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Friday, April 11, 2008

Synethesia: Strange Confluence of Sight, Sound, and Mind

This is just so freaky and amazing, I have to share it.

After reading a few lines in a book about something called synethesia, I got interested. Apparently, quite a few people have an odd brain wiring such that letters, numbers, and/or musical notes are linked with colors. When they see a letter or number, and/or hear a musical note, they "see" a particular color in their minds.

Apparently, this odd quality is particularly common among people with autism.

On a whim, I asked Tom if he sees colors when he plays notes on the piano. Oh, yes, he said, he does!

C=red
D=orange
E=yellow
F=green
G=blue
A="pink"
B=violet

I drew a series of dots in the colors he gave me, and aked him to play them on the piano. He played Frere Jacques flawlessly.

I looked up synethesia, and found that there's a close link between synesthesia relative to music - and perfect pitch.

It wasn't until today that I realized something else: the series of colors Tommy gave me is consistent with the achronym ROY G BIV. For anyone who's studied optics or astronomy, that acronym will be familiar: it's the colors of the optical spectrum, the order they appear in a prism, or in a rainbow. The only "off" color was pink - and that's because the correct color is "indigo."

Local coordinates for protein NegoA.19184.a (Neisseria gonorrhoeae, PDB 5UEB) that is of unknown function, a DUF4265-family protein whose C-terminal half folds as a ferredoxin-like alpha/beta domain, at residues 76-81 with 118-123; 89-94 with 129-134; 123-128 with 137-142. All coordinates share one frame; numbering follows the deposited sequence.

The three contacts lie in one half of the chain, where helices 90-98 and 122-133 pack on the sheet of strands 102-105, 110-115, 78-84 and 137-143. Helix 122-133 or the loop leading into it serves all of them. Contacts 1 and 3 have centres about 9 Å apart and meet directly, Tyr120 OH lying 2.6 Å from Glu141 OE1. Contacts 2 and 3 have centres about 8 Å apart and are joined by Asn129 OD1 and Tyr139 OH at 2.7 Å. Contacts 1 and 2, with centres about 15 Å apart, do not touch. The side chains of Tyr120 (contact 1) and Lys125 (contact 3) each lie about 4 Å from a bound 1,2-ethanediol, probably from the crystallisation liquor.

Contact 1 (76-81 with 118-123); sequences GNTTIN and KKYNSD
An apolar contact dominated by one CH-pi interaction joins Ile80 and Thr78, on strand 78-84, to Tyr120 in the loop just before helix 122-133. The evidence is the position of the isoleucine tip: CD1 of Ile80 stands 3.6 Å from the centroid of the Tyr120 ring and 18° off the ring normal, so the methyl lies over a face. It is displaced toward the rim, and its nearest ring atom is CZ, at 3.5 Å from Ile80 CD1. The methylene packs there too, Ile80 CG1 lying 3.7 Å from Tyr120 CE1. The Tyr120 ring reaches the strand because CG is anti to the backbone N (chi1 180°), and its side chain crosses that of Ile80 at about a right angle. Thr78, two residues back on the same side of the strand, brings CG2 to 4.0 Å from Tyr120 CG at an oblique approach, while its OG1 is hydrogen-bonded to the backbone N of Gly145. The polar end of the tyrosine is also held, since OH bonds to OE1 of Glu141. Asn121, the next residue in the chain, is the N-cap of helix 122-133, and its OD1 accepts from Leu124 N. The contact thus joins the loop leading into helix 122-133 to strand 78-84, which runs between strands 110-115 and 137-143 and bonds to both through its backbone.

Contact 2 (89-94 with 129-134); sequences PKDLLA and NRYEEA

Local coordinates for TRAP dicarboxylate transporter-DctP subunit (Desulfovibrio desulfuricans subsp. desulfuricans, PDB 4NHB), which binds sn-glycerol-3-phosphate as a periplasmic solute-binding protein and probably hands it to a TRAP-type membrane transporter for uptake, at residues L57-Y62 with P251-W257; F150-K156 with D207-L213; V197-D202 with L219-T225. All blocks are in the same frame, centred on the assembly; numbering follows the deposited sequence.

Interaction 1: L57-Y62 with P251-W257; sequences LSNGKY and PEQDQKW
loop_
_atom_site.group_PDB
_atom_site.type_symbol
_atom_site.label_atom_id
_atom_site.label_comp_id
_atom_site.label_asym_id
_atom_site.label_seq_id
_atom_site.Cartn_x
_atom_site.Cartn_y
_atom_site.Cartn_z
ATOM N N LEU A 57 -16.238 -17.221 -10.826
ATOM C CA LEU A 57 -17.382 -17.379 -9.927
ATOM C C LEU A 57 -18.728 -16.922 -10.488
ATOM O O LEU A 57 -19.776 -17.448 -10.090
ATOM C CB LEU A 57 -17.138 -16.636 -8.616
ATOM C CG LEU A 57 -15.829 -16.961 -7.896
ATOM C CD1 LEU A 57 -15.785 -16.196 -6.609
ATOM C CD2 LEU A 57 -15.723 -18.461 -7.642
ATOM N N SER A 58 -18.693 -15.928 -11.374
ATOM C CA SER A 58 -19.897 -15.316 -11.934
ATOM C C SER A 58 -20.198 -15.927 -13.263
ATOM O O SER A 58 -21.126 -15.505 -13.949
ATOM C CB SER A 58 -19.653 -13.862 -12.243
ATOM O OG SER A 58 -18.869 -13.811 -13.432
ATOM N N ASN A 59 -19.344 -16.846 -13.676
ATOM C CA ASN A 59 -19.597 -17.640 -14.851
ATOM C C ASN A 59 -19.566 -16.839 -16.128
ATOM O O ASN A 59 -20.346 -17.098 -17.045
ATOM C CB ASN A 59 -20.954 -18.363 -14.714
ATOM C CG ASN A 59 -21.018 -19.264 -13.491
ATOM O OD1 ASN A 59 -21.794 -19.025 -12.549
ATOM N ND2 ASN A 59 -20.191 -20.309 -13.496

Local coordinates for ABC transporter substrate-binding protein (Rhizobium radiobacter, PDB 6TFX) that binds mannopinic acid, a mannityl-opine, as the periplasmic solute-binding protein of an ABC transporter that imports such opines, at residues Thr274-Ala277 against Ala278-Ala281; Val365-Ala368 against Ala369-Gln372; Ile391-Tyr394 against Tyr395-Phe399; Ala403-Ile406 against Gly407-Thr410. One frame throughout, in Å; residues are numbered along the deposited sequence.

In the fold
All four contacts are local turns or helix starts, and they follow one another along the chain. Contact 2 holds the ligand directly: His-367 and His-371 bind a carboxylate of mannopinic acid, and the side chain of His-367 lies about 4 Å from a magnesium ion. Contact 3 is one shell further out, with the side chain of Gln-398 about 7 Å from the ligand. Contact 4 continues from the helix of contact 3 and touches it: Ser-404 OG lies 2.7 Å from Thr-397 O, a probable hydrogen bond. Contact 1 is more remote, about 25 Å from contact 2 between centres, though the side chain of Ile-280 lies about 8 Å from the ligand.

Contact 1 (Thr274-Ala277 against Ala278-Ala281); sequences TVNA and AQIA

Tommy has never heard the word "indigo."

Does anyone know anything more about this amazing collection of coincidences? I've emailed a couple of researchers in the field of synesthesia, but nothing so far!

9 comments:

AnnMarie said...

Wow thats awesome. My son doesnt play music. Does it extend into other areas?

The Glasers said...

That is amazing. Pamela does not play music, so I will start thinking about how to figure this out. How does he see the colors? A certain spot, an overall glow?

I sing and read music and have never seen colors! LOL!! I always figured I was a garden variety NT!

Lisa Jo Rudy said...

I don't THINK the synesthesia extends to letters or numbers; I asked, and he said "they're just letters!"

I also asked about HOW he sees the colors, but he really couldn't explain... so can only make a guess that the colors simply appear.

I wrote about this on the About.com blog, and one music therapist wrote about a nearly non-verbal man who does just the same thing with hand bells: calls out the notes as colors in the order of the color spectrum!

I keep thinking there has to be SOME way to use this ability to educate - but can't think what it might be!

Lisa

thecanvasgrey said...

Lisa,

My son has gotten some awards for musical composition but isn't really interested in playing any instruments; tried piano, recorder, drums (hurt his ears), etc. So I thought I'd try this out on him.

Lo and behold...he did the same thing. I tested him again several times by humming a little tune and he got it with the right colors every time. A was purple and B was black for him.

I'm simply amazed. My son is into astronomy so maybe that is where it came from...I don't know.

I'm not a musician but I do remember seeing some colors related to notes in books when learning to play, could it be from that?

It is very cool so PLEASE share if you hear from the experts on this.

Debi

thecanvasgrey said...